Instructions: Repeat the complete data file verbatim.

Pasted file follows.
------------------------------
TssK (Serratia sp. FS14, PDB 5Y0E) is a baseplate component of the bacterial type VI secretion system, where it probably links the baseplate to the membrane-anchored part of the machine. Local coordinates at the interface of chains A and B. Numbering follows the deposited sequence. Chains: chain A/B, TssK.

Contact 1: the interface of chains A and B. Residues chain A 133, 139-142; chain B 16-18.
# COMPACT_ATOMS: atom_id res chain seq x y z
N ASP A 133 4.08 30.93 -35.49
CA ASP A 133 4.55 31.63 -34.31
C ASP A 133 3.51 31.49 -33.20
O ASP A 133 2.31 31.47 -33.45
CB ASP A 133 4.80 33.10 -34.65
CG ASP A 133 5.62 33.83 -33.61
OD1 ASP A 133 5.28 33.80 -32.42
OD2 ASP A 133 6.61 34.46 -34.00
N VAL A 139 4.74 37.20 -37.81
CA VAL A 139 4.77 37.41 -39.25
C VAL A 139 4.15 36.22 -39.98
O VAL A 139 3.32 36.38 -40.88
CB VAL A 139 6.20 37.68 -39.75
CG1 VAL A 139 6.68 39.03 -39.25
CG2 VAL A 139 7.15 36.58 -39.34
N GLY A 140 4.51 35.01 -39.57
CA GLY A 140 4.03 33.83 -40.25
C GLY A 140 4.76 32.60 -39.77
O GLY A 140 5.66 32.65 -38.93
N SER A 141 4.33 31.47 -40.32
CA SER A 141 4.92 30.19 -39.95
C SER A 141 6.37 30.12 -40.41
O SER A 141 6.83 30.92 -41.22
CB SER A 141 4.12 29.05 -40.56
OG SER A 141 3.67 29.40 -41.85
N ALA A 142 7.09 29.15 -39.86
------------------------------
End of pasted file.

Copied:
TssK (Serratia sp. FS14, PDB 5Y0E) is a baseplate component of the bacterial type VI secretion system, where it probably links the baseplate to the membrane-anchored part of the machine. Local coordinates at the interface of chains A and B. Numbering follows the deposited sequence. Chains: chain A/B, TssK.

Contact 1: the interface of chains A and B. Residues chain A 133, 139-142; chain B 16-18.
# COMPACT_ATOMS: atom_id res chain seq x y z
N ASP A 133 4.08 30.93 -35.49
CA ASP A 133 4.55 31.63 -34.31
C ASP A 133 3.51 31.49 -33.20
O ASP A 133 2.31 31.47 -33.45
CB ASP A 133 4.80 33.10 -34.65
CG ASP A 133 5.62 33.83 -33.61
OD1 ASP A 133 5.28 33.80 -32.42
OD2 ASP A 133 6.61 34.46 -34.00
N VAL A 139 4.74 37.20 -37.81
CA VAL A 139 4.77 37.41 -39.25
C VAL A 139 4.15 36.22 -39.98
O VAL A 139 3.32 36.38 -40.88
CB VAL A 139 6.20 37.68 -39.75
CG1 VAL A 139 6.68 39.03 -39.25
CG2 VAL A 139 7.15 36.58 -39.34
N GLY A 140 4.51 35.01 -39.57
CA GLY A 140 4.03 33.83 -40.25
C GLY A 140 4.76 32.60 -39.77
O GLY A 140 5.66 32.65 -38.93
N SER A 141 4.33 31.47 -40.32
CA SER A 141 4.92 30.19 -39.95
C SER A 141 6.37 30.12 -40.41
O SER A 141 6.83 30.92 -41.22
CB SER A 141 4.12 29.05 -40.56
OG SER A 141 3.67 29.40 -41.85
N ALA A 142 7.09 29.15 -39.86